14. LOVE that yarn! I want to squeeze it! When my singles break (not as often anymore, thankfully), I do what Laura said and overlap the singles and ply that section really carefully to make sure the ply will hold the broken ends together. So far, so good! I’m curious to know other suggestions you recieve.

  15. Actually, a 2-inch overlap should suffice. Four inches is overkill. You can leave a half-inch end sticking out from each singles and give them a little tug later to even things out, then snip to tidy.

    Keep spinning and soon it won’t be an issue because your grist will become more consistent. A few years down the road you’ll have to re-learn how to spin inconsistently because your hands will automatically spin an even singles.

    As for plying, I’m a huge fan of storage bobbins!

  16. Very pretty!

    When something that can’t be spit-spliced together breaks as I’m plying, I usually just overlap the ends by a couple of inches and carry on.

    I love that Crown Mountain stuff.

  17. Those colors are wonderful…the yarn just made me smile! As for your plying issues, I rarely ever ply from a c/p ball unless I’m plying spindle yarn or am sampling. Rita’s trick, which she showed us in a class last spring, is mainly used for sampling and is not something I would ever use for a large project. When plying from bobbins, however, dealing with breaks is a fairly simple thing: simply insert the tail of the new yarn in between the two ends coming from your wheel. The new end will just twist itself in and be fine. (If you find you HAVE to ply from a c/p ball, try this instead. Use a nostepinne to wind the ball and ply right from the nostepinne! No collapsed center or tangles that way, either!)

  18. Nice trick. I’m planning on making a 2 ply out of the merino/tussah that is on my wheel now. Not sure I have the patience for this technique though…last time I did 2 ply from a center pull I didn’t have any problems…which now that I’ve said that of course means that I will!

  19. *stares at the instructions* So…you wind your single into a ball with your ball-winder, then take the outside and the inside ends, twist them together, hand-ball the whole thing, then…re-wind it with the ball winder?

  20. Very springy and Easter-eggy. 🙂 I like!

    I so suck at plying. I need to go to remedial plying school. Or only spin singles forever and ever…

  21. Yeah, you lost me at “plying.” Good little skimmer that I am, I’m back with you at “Woo and also Hoo” — haven’t heard that in a while! ; ) Barberpole yarn and one of my favorite Frankie Valli’s going through my head — what’s not to love over here today?

  22. Since I don’t spin (yet), I’m definitely not going to be any help to you but what I do know is that your yarn is gorgeous! I love the fiber at Crown Mountain Farms. I’m going to a fiber festival next February and Teyani is going to teach me to drop spindle. I’m so excited!

  23. Carole,

    I just spun some Spunky roving and have one single left on a bobbin, but the other ran out. I was trying to figure out how to ply it without doing the center pull ball method just for the reasons you mentioned. You saved me. I am going to go try this tonight!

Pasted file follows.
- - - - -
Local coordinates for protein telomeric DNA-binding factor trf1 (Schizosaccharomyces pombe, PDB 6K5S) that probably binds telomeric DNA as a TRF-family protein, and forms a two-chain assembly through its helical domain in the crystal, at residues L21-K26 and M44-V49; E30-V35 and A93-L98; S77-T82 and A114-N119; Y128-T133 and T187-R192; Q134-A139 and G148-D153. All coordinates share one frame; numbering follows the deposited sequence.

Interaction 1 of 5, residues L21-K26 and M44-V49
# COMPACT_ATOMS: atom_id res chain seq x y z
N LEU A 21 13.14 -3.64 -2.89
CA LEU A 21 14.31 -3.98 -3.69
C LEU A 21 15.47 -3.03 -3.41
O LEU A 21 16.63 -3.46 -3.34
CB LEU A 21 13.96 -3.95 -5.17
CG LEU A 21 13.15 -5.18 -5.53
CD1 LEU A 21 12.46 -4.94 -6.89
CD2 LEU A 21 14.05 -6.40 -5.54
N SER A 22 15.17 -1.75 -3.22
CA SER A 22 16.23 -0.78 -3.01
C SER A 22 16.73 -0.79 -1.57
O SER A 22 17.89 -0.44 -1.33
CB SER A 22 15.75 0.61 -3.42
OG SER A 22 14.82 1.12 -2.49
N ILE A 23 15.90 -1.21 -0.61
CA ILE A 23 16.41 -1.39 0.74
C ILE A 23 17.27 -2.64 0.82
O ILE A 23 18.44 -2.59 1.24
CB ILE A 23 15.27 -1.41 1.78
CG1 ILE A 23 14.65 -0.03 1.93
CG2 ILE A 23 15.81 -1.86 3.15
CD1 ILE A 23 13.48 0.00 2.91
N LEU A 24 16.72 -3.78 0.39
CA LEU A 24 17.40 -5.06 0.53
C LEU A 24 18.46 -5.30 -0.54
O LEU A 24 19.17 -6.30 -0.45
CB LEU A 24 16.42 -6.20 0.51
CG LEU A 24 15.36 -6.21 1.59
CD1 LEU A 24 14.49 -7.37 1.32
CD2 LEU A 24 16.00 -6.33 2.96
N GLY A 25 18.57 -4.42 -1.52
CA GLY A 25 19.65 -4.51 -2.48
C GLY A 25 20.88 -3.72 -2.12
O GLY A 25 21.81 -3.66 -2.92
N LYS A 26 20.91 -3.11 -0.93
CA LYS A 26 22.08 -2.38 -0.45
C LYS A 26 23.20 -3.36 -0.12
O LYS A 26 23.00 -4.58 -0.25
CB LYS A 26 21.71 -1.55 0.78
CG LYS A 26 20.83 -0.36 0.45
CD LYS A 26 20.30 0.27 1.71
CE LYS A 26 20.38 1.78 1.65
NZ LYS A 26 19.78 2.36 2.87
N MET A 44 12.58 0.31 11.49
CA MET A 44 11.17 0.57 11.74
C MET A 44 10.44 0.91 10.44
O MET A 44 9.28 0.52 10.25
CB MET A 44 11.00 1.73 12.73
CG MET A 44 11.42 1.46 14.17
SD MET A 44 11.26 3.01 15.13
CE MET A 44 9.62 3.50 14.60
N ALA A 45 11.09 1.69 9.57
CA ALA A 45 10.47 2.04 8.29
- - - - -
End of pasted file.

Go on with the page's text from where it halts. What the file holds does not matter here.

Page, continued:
24. I think the yarn looks lurvely! When my SW breaks while plying, I unwind the yarn a wee bit splitting the two plies and then break a bit of one off and then proceed to join the two and continue plying. Does that make any sense? If not, I’ll try to explain it better when I’m less brain dead!

  25. That looks great girl!

    I have a ton of roving that can be dyed in any colorway in the gallery too. Just sayin’. I’m getting caught up. Byt next week I should be ready!

  26. no need for knots, dear you! (although I’m with the commentor that said *stares at directions and says huh*) You can either split one of the singles coming out of your wheel, and wrap the new end in between the split, or just open up the ply on the yarn coming from the orafice, lay the broken end in between, and keep on spinnning, (trim loose ends later) It really will grab, no need to worry.
    In the meantime, I’m singing along with Frankie Valli here, and LOVING the look of your yarn! Delightful spinning dear, and I* can’t wait to see how it looks knit – I haven’t had a chance to try that colorway yet . It looks wonderful!

  27. I knew Teyani would have the advice you need.

    The yarn is beautiful!!!!!!

    I have done the ball thing and it does work. But because I’m lazy, I’ve been switching back to the center-pull ball outside/inside. No problems lately, I don’t know why not.

    Happy spinning!

  28. Beautiful yarn! I don’t have any tips for you on the superwash splice other than Russian join. I think that is what Teyani is talking about.

  29. The colors of that yarn are so pretty. Teyani is so good with those dyes! It looks like you’ve already gotten lots of advice on what to do with broken superwash singles, but I do like just about everyone else already told you, and overlap the broken ends for a few inches, and keep spinning.

  30. You perhaps already got this answer, but often the breaks or splits happen in a thinner spot, so you can briefly overlap the broken bits while you ply for a small area of three ply. Because you have the other ply unbroken it holds it together. It is very sturdy once the yarn is used in knitting.

Comments are closed.

Back To Top